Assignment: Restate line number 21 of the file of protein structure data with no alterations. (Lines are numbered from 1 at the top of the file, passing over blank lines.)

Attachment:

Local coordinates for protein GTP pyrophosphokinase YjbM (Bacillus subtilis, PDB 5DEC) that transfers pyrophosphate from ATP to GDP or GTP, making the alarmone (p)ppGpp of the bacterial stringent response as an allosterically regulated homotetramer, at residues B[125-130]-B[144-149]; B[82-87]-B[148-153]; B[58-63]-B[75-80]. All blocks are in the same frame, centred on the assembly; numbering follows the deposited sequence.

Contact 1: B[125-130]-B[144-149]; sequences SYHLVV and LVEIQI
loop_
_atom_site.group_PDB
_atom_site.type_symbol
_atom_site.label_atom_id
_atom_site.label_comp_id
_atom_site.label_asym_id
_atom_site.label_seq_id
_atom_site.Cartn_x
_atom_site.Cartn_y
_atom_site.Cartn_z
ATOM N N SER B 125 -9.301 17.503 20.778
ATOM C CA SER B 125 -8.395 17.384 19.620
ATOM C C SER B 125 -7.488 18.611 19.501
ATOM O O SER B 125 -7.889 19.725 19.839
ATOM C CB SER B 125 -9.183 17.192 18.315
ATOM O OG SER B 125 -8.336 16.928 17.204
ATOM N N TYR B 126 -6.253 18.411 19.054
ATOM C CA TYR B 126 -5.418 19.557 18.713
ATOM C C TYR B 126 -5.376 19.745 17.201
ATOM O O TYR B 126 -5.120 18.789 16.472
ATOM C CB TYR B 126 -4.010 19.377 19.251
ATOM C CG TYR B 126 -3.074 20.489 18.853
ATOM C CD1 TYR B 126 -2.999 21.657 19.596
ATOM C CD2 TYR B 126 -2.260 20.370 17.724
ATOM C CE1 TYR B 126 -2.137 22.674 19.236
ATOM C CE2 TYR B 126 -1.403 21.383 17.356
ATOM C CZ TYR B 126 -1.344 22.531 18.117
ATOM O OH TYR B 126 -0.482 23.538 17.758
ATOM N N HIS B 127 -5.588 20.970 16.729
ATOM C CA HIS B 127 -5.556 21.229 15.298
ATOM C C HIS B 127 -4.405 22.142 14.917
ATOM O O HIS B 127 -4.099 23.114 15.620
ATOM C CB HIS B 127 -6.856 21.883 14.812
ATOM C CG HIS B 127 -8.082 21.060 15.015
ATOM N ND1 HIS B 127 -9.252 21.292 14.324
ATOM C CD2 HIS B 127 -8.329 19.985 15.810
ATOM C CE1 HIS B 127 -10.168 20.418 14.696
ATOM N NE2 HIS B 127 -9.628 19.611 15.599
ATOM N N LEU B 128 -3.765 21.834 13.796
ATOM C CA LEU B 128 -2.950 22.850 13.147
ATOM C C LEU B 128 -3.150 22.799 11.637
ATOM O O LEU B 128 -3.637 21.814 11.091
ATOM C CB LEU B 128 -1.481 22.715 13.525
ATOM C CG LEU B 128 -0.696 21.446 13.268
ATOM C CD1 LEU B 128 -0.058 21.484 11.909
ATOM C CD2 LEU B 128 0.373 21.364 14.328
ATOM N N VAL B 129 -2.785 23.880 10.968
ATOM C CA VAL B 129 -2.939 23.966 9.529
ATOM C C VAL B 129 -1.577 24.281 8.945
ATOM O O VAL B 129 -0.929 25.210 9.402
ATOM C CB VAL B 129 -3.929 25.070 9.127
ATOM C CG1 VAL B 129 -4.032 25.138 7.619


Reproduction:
ATOM C C TYR B 126 -5.376 19.745 17.201